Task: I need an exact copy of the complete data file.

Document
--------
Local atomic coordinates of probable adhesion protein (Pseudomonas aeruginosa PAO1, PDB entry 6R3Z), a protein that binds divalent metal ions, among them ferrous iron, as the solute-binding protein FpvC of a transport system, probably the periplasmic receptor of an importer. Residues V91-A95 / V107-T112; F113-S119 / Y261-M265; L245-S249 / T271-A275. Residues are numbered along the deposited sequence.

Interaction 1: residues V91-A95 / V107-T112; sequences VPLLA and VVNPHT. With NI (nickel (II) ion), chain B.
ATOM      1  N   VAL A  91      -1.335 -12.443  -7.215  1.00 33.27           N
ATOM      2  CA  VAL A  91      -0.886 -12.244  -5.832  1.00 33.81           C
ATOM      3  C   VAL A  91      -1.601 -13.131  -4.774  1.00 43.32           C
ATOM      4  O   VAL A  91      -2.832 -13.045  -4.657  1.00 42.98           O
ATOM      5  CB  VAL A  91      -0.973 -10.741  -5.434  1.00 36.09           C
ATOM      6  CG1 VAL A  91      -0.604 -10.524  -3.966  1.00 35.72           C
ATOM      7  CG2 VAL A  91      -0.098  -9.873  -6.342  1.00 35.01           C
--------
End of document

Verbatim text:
Local atomic coordinates of probable adhesion protein (Pseudomonas aeruginosa PAO1, PDB entry 6R3Z), a protein that binds divalent metal ions, among them ferrous iron, as the solute-binding protein FpvC of a transport system, probably the periplasmic receptor of an importer. Residues V91-A95 / V107-T112; F113-S119 / Y261-M265; L245-S249 / T271-A275. Residues are numbered along the deposited sequence.

Interaction 1: residues V91-A95 / V107-T112; sequences VPLLA and VVNPHT. With NI (nickel (II) ion), chain B.
ATOM      1  N   VAL A  91      -1.335 -12.443  -7.215  1.00 33.27           N
ATOM      2  CA  VAL A  91      -0.886 -12.244  -5.832  1.00 33.81           C
ATOM      3  C   VAL A  91      -1.601 -13.131  -4.774  1.00 43.32           C
ATOM      4  O   VAL A  91      -2.832 -13.045  -4.657  1.00 42.98           O
ATOM      5  CB  VAL A  91      -0.973 -10.741  -5.434  1.00 36.09           C
ATOM      6  CG1 VAL A  91      -0.604 -10.524  -3.966  1.00 35.72           C
ATOM      7  CG2 VAL A  91      -0.098  -9.873  -6.342  1.00 35.01           C